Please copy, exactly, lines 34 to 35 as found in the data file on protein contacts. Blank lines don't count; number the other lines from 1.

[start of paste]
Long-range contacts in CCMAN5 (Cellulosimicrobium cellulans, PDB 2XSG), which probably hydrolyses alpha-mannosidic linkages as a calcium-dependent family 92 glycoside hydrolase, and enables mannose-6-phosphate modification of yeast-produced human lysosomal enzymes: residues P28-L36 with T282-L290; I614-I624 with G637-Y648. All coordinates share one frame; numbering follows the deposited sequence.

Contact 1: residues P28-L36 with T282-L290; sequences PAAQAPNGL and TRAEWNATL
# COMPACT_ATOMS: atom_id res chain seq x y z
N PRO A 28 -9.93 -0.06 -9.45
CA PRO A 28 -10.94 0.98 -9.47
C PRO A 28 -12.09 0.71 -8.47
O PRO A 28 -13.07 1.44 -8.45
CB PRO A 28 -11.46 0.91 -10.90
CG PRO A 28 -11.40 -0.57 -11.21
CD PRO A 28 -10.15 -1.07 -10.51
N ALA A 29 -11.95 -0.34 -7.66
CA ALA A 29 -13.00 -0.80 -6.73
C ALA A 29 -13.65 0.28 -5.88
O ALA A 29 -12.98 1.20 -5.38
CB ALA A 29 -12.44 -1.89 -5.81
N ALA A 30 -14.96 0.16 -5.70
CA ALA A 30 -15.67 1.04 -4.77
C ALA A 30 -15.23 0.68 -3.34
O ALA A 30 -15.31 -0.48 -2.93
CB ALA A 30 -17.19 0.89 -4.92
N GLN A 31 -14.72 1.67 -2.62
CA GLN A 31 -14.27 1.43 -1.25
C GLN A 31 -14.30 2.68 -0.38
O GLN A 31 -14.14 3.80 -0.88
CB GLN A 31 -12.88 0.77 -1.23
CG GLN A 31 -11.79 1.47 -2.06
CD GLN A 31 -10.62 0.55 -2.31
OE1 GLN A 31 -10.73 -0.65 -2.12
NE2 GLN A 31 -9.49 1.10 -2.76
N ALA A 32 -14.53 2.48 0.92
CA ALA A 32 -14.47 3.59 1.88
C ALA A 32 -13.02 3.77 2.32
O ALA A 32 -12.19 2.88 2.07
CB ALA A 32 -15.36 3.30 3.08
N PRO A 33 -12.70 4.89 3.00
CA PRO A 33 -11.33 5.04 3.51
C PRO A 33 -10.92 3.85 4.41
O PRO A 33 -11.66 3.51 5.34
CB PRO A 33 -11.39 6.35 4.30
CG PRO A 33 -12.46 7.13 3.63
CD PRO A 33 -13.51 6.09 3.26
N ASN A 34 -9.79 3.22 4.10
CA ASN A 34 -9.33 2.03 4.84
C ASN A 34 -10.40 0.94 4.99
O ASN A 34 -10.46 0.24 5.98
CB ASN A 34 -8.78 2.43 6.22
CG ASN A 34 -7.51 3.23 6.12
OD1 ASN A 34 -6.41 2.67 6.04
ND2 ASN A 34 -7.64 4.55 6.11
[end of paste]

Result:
CB ALA A 32 -15.36 3.30 3.08
N PRO A 33 -12.70 4.89 3.00